A vector is a list of items that are of the same data type.

To combine a list of items into a vector, use c() function and separate the items by a comma.


There are two broad categories of vectors:

Atomic Vectors:

logical, integer, double, character, complex, and raw. Double and integer vectors are collectively called numeric vectors.

List Vectors:

List vectors are also called recursive vectors because lists can contain other lists. A list can be heterogenous.

The hierarchy of R's vector types

Every vector has 2 key properties:

  1. type: to determine type, use the typeof() function. For example,
  2. length: to determine length, use the length() function.
Vector Type Explanation Examples
Numeric These vectors store numeric values, which can be either integers or real numbers (floating-point). Numeric vectors are the most commonly used in R. numeric_vector <- c(1, 2, 3, 4.5, -0.5)
Integer Integer vectors are specifically designed to hold whole numbers. They are indicated by adding the “L” suffix to the numbers. integer_vector <- c(1L, 2L, 3L, -5L)
Character Character vectors store text or string data. Each element of a character vector is a character string enclosed in quotes. character_vector <- c(“apple”, “banana”, “cherry”)
Logical Logical vectors contain Boolean values, which can be either TRUE or FALSE or NA. They are often used for conditional expressions and logical operations. logical_vector <- c(TRUE, FALSE, TRUE, TRUE, FALSE)
Complex Complex vectors hold complex numbers with real and imaginary components. Complex numbers are used in mathematical and engineering applications. complex_vector <- c(1 + 2i, 3 – 4i, 5 + 6i)
Raw Raw vectors are used to store binary data in its raw form. They are often employed for reading and writing binary files.
Date and Time R provides specialized data types for dates and times, including Date, POSIXct, and POSIXlt, which allow for handling date and time data. date_vector <- as.Date(“2023-10-18”)
datetime_vector <- as.POSIXct(“2023-10-18 15:30:00”)
Factor Factor vectors are used to represent categorical data with predefined levels. They are commonly used in statistical analyses. factor_vector <- factor(c(“Low”, “Medium”, “High”), levels = c(“Low”, “Medium”, “High”))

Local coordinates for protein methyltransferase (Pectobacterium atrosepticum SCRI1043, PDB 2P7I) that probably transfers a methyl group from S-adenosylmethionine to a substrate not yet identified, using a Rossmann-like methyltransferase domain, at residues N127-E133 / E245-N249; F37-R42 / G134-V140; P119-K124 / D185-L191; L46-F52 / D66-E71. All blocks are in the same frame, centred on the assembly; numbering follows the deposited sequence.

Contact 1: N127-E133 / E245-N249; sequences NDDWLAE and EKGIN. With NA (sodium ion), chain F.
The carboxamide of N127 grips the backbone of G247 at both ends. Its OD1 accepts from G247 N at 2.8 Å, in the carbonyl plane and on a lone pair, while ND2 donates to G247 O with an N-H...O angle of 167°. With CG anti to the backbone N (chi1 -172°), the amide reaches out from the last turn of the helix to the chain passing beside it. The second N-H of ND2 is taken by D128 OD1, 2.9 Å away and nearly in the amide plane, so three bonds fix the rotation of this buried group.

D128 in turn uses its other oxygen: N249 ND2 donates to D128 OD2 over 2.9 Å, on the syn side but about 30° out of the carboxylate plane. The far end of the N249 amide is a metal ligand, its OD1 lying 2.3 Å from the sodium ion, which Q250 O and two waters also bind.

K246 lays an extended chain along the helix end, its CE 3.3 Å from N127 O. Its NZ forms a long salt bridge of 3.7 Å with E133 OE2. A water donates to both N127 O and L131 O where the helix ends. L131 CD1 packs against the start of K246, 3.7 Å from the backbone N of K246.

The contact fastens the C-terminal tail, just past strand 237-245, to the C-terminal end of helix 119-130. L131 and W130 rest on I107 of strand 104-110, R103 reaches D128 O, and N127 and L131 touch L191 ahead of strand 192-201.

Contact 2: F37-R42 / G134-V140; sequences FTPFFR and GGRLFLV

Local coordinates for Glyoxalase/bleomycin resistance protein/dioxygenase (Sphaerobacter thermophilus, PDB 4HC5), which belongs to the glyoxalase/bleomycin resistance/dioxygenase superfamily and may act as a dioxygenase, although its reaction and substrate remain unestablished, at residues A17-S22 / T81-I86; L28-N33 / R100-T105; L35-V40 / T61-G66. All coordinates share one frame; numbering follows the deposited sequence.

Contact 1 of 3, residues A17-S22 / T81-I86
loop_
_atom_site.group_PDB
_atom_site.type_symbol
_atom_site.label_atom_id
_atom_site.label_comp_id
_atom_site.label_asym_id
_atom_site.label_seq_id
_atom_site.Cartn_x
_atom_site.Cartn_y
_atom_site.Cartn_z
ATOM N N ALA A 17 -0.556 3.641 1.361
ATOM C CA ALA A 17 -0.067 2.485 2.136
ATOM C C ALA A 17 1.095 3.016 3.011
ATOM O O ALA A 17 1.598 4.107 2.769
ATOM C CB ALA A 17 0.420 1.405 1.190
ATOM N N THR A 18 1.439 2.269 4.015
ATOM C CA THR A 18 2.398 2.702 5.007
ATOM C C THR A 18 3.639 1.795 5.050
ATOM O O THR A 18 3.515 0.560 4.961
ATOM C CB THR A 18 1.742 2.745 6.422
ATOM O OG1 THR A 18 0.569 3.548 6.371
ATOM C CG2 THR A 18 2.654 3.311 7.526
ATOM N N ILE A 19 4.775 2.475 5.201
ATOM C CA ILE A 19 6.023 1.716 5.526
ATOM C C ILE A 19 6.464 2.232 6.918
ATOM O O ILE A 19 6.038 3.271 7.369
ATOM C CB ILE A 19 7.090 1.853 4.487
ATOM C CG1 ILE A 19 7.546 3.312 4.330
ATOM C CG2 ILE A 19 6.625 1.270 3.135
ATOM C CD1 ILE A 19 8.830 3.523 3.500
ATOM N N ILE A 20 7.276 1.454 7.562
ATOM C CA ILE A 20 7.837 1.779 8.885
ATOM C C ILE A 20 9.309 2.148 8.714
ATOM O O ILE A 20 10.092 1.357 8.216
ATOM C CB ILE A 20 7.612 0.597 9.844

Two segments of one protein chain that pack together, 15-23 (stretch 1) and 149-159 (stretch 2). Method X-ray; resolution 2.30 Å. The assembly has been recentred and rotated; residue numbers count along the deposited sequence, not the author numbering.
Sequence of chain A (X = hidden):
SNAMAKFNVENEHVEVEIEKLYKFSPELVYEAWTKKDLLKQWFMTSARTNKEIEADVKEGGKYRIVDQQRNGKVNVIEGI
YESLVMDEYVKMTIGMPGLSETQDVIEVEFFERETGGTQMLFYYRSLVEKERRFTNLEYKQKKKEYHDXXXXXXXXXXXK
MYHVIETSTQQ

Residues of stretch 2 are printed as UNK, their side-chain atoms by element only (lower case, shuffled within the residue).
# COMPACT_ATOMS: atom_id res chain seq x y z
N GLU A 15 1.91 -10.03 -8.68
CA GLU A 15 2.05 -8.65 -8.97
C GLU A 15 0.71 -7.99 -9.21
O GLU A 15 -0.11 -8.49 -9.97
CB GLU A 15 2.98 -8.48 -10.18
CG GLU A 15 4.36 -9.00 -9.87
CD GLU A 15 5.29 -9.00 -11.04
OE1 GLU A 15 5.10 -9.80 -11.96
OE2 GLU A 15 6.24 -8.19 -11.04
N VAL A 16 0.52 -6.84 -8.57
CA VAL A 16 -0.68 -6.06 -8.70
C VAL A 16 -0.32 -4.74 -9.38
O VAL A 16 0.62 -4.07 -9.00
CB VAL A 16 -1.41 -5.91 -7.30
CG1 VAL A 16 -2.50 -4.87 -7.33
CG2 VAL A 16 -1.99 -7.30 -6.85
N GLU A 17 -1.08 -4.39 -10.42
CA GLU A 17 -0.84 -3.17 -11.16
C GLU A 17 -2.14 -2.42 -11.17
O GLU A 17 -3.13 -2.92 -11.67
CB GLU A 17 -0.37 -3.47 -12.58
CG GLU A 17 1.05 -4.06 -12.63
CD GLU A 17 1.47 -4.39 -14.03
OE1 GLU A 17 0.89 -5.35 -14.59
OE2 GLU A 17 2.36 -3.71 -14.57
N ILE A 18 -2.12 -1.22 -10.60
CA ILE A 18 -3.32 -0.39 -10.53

Length of a Vector

To find out the length of a vector, use the length() function. This function tells us how many items are in a vector.

For example,

my_friends <- c("Tom", "Jerry", "Paulina", "Preston")

#find out the length of the variable


Sorting Vectors

sorting syntax: sort(x, decreasing = FALSE, ...)

Sorting by Ascending Order

funny_numbers <- c(2,3,5,7,9,5,6,7,8,9,11,13,24,56)
sort(funny_numbers, decreasing = TRUE)

Accessing Vectors

You can access the vector items by referring to its index number inside brackets []. The first item has index 1, the second item has index 2, and so on. To access multiple index positions within a vector, we can use the index position position followed by the comma for other positions inside of the vector using the c() function. For exmaple,


my_friends[c(2, 3,4)]

Excluding Vectors

specific items from a vector may also be excluded using their index position preceded by the minus (-) smbol. For example, to return a list of my friends and ignore “Jerry”, that could be done like this:

my_friends [c(-2)]

Change Vectors

The vector that is located in vector may be changed by utilizing its index position. This is done by assinging a value to that index position. For example, I could add a friend to the 5th index position. In the 5th index position I am going to add another friend, Marcus.

my_friends[5] <- “Marcus”


Now, if you run a print of the friends, you will see that Marcus was addeded. This same principle can be applied to change


Repeat Vectors

Vectors may be repeated using the rep() function. The vector may be repeated a number of times or

Repeat by number of times

For the repeat examples, we will make up a new vector, my_xyz. Let us repeat “x”, “y” and “z” 3 times.

Below, the times sections tells the program to repreat the sequence 3 times using the times  parameter.

rep(vector, times = 2)

my_xyz <- rep(c(“x”,”y”,”z”), times=3)


my_xyz [1] “x” “y” “z” “x” “y” “z” “x” “y” “z”

using each parameter:

Sequencing a vector

To generate a sequence of numbers in R we use the : operator

count_by1 <- 1:10

The above can also be written as

seq(from = 1, to = 10, by = 1)

Example 2: let us count from 10-99 and skip 3

by_three <- seq(from =10, to = 99, by = 3)


by_three [1] 10 13 16 19 22 25 28 31 34 37 40 43 46 49 52 55 58 61 64 67 70 73 76 79 82 85 88 91 94 97



Lists are different from other atomic vectos because their elements can be of any type-  like dates, data frames, vectors, matrices and more. Lists can also contain other lists.

Creating lists

other lists can be created using list() function.

For example:

my_list <- list("cat", 2L, 1.5, 7)


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